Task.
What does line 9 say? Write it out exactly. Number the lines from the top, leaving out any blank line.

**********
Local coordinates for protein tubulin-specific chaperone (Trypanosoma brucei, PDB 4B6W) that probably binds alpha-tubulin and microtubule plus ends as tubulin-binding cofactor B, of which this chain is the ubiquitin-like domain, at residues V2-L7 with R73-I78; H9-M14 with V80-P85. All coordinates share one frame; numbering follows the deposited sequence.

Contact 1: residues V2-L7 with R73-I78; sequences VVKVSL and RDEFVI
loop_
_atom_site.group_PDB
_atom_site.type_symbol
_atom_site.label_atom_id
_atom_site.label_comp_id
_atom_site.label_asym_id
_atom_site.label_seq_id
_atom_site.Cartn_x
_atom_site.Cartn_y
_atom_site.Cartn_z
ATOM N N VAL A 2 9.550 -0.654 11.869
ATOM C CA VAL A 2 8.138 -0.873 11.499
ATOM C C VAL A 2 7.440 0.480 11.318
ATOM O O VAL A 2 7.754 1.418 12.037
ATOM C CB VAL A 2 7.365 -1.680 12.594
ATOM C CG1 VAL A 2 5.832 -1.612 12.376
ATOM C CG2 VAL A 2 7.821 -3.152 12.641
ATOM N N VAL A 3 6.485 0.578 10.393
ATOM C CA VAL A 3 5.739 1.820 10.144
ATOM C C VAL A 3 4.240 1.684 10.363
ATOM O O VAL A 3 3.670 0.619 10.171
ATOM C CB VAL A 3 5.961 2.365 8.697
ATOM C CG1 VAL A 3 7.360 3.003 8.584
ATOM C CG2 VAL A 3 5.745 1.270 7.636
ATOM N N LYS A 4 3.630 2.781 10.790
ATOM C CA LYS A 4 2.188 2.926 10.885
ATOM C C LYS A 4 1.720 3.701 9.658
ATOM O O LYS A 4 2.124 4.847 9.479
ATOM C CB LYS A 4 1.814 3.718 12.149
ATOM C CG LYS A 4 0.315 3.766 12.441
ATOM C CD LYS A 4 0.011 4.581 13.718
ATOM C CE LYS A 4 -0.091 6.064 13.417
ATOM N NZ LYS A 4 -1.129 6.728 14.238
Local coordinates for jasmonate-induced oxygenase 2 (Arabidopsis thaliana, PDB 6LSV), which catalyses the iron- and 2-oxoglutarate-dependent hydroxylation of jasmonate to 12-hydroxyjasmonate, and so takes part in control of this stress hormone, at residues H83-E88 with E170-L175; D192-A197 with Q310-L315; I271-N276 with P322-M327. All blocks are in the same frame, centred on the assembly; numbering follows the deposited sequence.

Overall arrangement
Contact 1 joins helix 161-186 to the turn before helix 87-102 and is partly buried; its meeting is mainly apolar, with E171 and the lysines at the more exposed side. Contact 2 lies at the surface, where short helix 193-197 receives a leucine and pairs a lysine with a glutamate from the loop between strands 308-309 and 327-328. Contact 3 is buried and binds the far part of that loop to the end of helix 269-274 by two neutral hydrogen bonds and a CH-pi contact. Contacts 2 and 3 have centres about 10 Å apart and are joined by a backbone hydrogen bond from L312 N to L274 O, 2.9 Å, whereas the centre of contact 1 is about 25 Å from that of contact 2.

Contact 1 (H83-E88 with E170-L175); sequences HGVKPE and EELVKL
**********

_atom_site.label_seq_id